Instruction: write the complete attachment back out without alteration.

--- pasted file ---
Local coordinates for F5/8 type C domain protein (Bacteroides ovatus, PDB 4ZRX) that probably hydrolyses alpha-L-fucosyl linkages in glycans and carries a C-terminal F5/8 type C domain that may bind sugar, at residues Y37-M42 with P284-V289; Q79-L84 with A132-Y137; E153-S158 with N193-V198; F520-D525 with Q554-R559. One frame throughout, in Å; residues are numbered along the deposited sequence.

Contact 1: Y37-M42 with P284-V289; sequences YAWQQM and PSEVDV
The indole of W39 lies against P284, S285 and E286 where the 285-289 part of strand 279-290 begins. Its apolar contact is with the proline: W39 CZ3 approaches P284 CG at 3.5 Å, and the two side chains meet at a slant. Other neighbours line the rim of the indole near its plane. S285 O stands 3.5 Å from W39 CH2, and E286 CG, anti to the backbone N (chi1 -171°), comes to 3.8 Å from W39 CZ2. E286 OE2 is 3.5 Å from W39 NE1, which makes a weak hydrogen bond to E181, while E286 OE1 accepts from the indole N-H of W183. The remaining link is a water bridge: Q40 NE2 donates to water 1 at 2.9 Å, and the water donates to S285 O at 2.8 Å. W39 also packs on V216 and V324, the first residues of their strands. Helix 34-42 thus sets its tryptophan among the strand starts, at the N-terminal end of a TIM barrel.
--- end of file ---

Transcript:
Local coordinates for F5/8 type C domain protein (Bacteroides ovatus, PDB 4ZRX) that probably hydrolyses alpha-L-fucosyl linkages in glycans and carries a C-terminal F5/8 type C domain that may bind sugar, at residues Y37-M42 with P284-V289; Q79-L84 with A132-Y137; E153-S158 with N193-V198; F520-D525 with Q554-R559. One frame throughout, in Å; residues are numbered along the deposited sequence.

Contact 1: Y37-M42 with P284-V289; sequences YAWQQM and PSEVDV
The indole of W39 lies against P284, S285 and E286 where the 285-289 part of strand 279-290 begins. Its apolar contact is with the proline: W39 CZ3 approaches P284 CG at 3.5 Å, and the two side chains meet at a slant. Other neighbours line the rim of the indole near its plane. S285 O stands 3.5 Å from W39 CH2, and E286 CG, anti to the backbone N (chi1 -171°), comes to 3.8 Å from W39 CZ2. E286 OE2 is 3.5 Å from W39 NE1, which makes a weak hydrogen bond to E181, while E286 OE1 accepts from the indole N-H of W183. The remaining link is a water bridge: Q40 NE2 donates to water 1 at 2.9 Å, and the water donates to S285 O at 2.8 Å. W39 also packs on V216 and V324, the first residues of their strands. Helix 34-42 thus sets its tryptophan among the strand starts, at the N-terminal end of a TIM barrel.